Remember that the MInutemen were the young guys in the movement -- with lots of extra energy to offer. Also, we know with certainty that some of ex-General Edwin Walker's award-winning sharpshooter troops from Augsburg Germany followed him in the USA, and some of them were Minutemen.

Harry Dean has requested that researchers take a look inside that door. We still have much research ahead of us.

Best regards,

--Paul Trejo

<edit typos>

Edited by Paul Trejo

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John, we do include an appendix in AGOG where we write about the military intelligence context at some length, especially about the role of the 114th MIG group. That stuff was quite mysterious for a long time but there have been some very good historical studies about the growth of the domestic mil intel program, not only in response to antiwar activities but also given the tasking of the military in response to the major urban riots and protests starting in the middle of the decade. Like the FBI domestic programs, its strong stuff - and having lived through it, I can say virtually nobody had the least comprehension of the weight of resources that were brought into play.

As to Dulles, its fascinating but as I recall, actually RFK requested that he do some survey work in the south in regard to the civil rights situation and he did prepare a report. Quite amazing that RFK would call on him, at least to me.

On a side note, in regard to the FBI, the FBI eventually generated an actual report for the State of Mississippi showing how many state and local law enforcement officers were active Klan members....a very long and scary list.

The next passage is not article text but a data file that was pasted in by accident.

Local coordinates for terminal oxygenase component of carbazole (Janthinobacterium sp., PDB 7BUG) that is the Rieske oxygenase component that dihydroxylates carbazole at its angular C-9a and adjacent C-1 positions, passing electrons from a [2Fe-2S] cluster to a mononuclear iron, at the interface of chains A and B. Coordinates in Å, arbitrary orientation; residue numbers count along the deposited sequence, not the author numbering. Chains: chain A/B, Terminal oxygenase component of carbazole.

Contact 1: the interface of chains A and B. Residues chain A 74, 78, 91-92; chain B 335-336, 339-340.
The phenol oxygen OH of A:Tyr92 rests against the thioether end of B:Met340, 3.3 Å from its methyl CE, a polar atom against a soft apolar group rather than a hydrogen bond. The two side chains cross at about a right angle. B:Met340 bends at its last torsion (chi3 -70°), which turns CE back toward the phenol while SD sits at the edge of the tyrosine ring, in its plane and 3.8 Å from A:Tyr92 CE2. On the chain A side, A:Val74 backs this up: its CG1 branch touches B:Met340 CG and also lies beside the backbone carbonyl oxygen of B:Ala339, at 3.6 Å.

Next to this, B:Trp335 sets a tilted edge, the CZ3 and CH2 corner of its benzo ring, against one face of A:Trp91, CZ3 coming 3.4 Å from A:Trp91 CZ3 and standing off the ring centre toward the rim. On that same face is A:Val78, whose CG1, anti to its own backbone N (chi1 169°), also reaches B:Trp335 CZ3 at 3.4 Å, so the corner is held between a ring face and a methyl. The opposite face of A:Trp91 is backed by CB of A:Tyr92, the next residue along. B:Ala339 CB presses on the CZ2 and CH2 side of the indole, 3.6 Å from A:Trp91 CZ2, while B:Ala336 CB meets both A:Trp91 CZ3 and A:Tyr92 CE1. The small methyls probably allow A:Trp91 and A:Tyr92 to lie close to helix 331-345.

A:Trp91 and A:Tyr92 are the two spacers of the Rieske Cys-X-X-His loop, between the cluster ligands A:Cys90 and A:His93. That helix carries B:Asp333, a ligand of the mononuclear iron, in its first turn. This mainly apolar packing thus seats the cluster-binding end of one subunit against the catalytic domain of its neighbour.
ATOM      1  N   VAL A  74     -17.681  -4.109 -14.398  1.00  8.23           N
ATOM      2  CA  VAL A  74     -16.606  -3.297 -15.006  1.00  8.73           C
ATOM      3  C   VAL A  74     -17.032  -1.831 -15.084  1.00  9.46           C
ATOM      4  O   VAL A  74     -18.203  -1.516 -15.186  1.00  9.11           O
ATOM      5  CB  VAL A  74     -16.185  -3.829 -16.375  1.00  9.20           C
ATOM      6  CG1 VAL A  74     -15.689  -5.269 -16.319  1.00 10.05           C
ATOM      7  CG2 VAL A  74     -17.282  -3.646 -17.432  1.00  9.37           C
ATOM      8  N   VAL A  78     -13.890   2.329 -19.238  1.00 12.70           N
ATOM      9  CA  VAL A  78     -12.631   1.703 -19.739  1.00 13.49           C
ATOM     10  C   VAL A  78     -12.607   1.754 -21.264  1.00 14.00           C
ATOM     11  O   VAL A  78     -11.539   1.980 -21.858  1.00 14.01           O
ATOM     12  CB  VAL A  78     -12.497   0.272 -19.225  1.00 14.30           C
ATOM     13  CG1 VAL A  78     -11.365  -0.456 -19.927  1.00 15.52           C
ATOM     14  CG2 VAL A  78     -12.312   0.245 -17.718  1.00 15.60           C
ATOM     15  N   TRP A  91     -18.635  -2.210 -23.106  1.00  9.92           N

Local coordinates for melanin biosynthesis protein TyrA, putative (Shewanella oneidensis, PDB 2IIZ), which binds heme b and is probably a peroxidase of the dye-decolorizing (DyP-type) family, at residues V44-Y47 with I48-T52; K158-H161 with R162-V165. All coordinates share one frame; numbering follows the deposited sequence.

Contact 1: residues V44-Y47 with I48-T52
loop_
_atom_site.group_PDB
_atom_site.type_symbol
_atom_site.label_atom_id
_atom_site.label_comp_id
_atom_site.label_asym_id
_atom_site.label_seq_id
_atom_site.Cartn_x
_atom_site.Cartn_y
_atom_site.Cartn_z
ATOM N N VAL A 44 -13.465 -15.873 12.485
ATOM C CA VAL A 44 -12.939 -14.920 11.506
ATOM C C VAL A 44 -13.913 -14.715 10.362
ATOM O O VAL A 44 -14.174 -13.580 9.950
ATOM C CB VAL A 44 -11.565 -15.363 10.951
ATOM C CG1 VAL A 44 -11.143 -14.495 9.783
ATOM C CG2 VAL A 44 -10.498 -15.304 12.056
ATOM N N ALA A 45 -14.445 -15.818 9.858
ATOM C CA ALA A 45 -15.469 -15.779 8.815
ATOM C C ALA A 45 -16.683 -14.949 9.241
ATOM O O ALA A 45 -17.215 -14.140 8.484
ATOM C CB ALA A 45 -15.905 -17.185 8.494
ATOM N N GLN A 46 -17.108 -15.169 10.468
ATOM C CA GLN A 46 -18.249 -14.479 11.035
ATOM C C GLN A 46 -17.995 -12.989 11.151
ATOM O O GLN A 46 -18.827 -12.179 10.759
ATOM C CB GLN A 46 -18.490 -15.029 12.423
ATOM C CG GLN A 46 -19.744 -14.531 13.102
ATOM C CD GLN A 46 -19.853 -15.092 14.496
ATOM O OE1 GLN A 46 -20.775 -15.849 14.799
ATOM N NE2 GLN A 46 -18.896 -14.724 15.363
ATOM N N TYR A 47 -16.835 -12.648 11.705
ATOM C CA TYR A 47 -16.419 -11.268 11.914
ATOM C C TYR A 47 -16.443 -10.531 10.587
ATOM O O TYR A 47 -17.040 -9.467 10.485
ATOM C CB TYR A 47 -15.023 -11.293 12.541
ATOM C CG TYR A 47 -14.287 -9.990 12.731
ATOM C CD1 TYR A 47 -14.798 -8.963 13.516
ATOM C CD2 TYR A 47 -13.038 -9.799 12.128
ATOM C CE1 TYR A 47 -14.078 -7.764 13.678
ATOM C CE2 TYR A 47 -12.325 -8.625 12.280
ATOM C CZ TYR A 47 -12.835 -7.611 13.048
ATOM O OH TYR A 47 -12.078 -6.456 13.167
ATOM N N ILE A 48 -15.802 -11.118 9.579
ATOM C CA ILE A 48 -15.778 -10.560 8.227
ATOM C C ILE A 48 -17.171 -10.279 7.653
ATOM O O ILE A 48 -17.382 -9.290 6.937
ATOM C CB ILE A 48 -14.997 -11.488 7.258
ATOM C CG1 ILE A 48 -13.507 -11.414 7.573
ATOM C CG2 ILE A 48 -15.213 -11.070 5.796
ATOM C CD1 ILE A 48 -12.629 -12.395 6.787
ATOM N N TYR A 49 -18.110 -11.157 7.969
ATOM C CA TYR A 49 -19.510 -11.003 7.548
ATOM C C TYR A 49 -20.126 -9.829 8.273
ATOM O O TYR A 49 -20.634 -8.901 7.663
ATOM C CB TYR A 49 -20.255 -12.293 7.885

As to Birdsong, the name is familiar but I can't bring up any recollection of what happened with him eventually.

-- Larry

Just on Birdsong. (Lots of interesting stuff in your post to ponder) for now:

bird9

bird8

bird7

bird6

bird5

bird4

bird3

bird2

birdsong1

Edited by John Dolva

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...As to Birdsong, the name is familiar but I can't bring up any recollection of what happened with him eventually.

-- Larry

Just on Birdsong. (Lots of interesting stuff in your post to ponder) for now:

bird9

bird8

bird7

bird6

bird5

bird4

bird3

bird2

birdsong1

While the riots at Ole Miss were raging on 30 September 1962, the students heard a rumor (which was based on fact) that Governor Ross Barnett, who had promised never to yield in his ban on black students at Ole Miss, had actually made a deal with RFK that morning.

When this news was brought to ex-General Edwin Walker who was directing the protests, he denied that Ross Barnett was the one who "sold us out" and he pinned the blame on Colonel Birdsong. At the sound of Birdsong's name, then, the mob let out a massive "boo" and geared up for another attack on the U.S. Marshals that JFK and RFK had sent to Ole Miss.

This factoid comes out in Chris Cravens' rare and superior 1993 dissertation entitled, Edwin Walker and the Right Wing in Dallas 1960-1966.

Best regards,

--Paul Trejo

Edited by Paul Trejo

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Interesting. The deal had been struck between the Kennedy brothers and Barnett and was basically a threat (by RFK to Barnett) to release the recordings (which Barnett had been unaware of) of the negotiations that were continuous during the crisis and put Barnett in a bad light. Col. Birdsong was the head of the MHP which was tasked to, but didn't, keep out the '10 000' that Walker had called for. Interesting that the deal had been leaked and that Walker choose to portray it the way he did.